The oranges and my late addition of raspberries (I decided that I didn’t want to attempt to supreme a tiny clementine) meshed well with the gingerbread crust that I got from Brittany’s pear gingerbread galette post. Add a dollop of whipped cream and you’re set.

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Cheddar, onion and pancetta galette (the perfect fireplace fare)

Leftovers. This yields so many delicious leftovers.

I feel as though there is no better place to write this post than sitting in my living room in front of our faux fire. It’s warm, cozy and satisfying, just like this galette. This dinner was the ultimate “curl up in your pyjamas and eat” (not that I ever do that, nope, never) meal.

But before I talk about that, let me discuss the experience of pie crust making. People have told me that making pie dough from scratch is truly a character building experience. They say it can be a daunting task. Perhaps it is my love of kneading things or my meticulous measurements, but my experience was actually a simple and positive one. The crust recipe you’ll find below is courtesy of the Complete Canadian Living Baking Book, and those folks know what they’re talking about. Needless to say, I’m now on a bit of a pie kick. In fact, I am currently plotting a baking extravaganza to make use of my newfound skills. I’m thinking a banana cream pie might be first up…

This galette actually turned out so well. I was very happy. When I first made the filling (the onion and pancetta) and piled it on to the rolled out dough, I was terrified. The thing was stuffed to its very fullest point and was upright and chubby. I was sure that when I put it in the oven it would simply explode out of objection. Luckily the exact opposite happened, and the onion and pancetta continued to cook down, leading to a flat and visually appealing dinner. Whew. Dodged a bullet there.

And gosh, was it ever pretty. But of course (and this can be classified as a first world problem, fyi), daylight savings time once again conspired against me. I finished making this at a reasonable dinner time (6 p.m.), yet it had still been dark outside for a whole hour-and-a-half. Sadness. No patio photography for me. As a result, the  photo shoot for this dinner was held the next afternoon on my dining room table with a galette that retained little of its fresh-out-of-the-oven splendour. So I hope these are still okay photos. I even put the entire galette back in the oven to try and make it look appetizing again!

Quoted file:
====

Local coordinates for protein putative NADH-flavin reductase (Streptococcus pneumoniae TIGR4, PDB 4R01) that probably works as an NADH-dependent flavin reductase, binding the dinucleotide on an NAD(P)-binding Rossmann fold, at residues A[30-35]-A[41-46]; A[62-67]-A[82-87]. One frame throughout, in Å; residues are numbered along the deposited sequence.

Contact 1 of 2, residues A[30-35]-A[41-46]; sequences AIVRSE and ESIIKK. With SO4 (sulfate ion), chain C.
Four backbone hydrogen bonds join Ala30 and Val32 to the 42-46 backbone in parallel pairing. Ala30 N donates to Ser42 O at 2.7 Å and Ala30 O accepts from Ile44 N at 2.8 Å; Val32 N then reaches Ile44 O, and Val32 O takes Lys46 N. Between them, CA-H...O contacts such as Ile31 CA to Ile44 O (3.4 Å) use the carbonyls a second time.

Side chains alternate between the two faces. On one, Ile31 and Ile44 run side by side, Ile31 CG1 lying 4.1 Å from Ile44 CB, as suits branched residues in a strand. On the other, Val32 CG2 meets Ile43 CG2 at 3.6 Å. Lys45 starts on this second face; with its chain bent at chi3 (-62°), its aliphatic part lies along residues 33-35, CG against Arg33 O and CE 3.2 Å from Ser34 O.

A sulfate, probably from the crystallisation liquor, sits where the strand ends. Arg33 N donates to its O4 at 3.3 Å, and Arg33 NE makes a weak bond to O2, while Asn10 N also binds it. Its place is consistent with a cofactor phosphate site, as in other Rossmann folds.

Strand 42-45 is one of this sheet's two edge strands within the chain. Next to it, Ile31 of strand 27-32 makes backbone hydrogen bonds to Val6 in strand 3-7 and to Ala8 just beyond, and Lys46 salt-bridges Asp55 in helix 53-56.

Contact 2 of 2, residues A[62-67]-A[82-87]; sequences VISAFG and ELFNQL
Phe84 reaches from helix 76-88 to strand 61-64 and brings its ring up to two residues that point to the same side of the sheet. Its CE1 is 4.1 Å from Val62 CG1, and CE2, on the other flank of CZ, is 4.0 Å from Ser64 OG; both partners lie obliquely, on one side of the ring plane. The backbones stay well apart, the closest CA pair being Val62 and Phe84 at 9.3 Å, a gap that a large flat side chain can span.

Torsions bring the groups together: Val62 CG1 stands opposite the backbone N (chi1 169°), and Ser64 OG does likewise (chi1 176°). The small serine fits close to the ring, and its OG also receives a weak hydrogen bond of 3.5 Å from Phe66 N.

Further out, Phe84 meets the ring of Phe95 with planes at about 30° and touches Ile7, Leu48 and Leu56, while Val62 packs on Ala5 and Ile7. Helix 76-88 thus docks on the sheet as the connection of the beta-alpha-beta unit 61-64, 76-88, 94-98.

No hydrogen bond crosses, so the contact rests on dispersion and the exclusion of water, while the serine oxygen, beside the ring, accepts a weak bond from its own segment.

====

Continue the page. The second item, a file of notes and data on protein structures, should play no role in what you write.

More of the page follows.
Anyways, major noms were had and I’m ecstatic that I added pancetta to the recipe. So freakin’ good.

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Last-minute Thanksgiving dessert: Apple galette

Okay, so I didn’t technically make this for Thanksgiving dinner, but it is definitely worthy of such an occasion.

And lets be honest, if it’s Sunday afternoon and you’re still not sure what you’re making for Thanksgiving dessert, well this is probably as easy as it gets. So read on. Or just skip to the bottom in case you’re cutting it close for time and just need to see how to get this baby made as fast as possible.

Thus far I’ve made two versions of this apple galette, one of which we will label the first, the other which will hereon in be called version two (creative, huh?). Also, for those of you who don’t know, a galette is basically a freeform cake of sorts, a dessert whose shape relies not on some fancy pie dish. Even better for last minute bakers.

The first galette was made in Toronto last weekend when I went to visit Matt. Since we were going to one of his friend’s house for a food party on Friday night (for the record, Matt’s friend is Brian, and he has a really awesome blog which you should all read and love), I needed to think of something that could be made using Matt’s limited baking supplies (really, no parchment paper?). The answer was this apple galette. I had been planning on making it earlier in the week, but had completely run out of time. And so, I brought the apples to Toronto in hopes of making the dessert there. Backstory with the fruit: I accidentally bought two kilograms instead of two pounds of apples. This was a tragic mistake.

Version two apple galette was made this past Friday night. It was better in every way: the crust was flakier (I actually followed the instructions) and the apples were more cinnamon-y and tossed in a light coating of lemon juice. The addition of some coarse sugar for decorative purposes didn’t hurt either.

Despite one galette being better than the former, both would definitely be passable in the great chaotic mess they call Thanksgiving dinner. This was a baby dessert (it made four medium-sized servings), so plan appropriately. And please god, be thankful for dessert. I sure as hell am.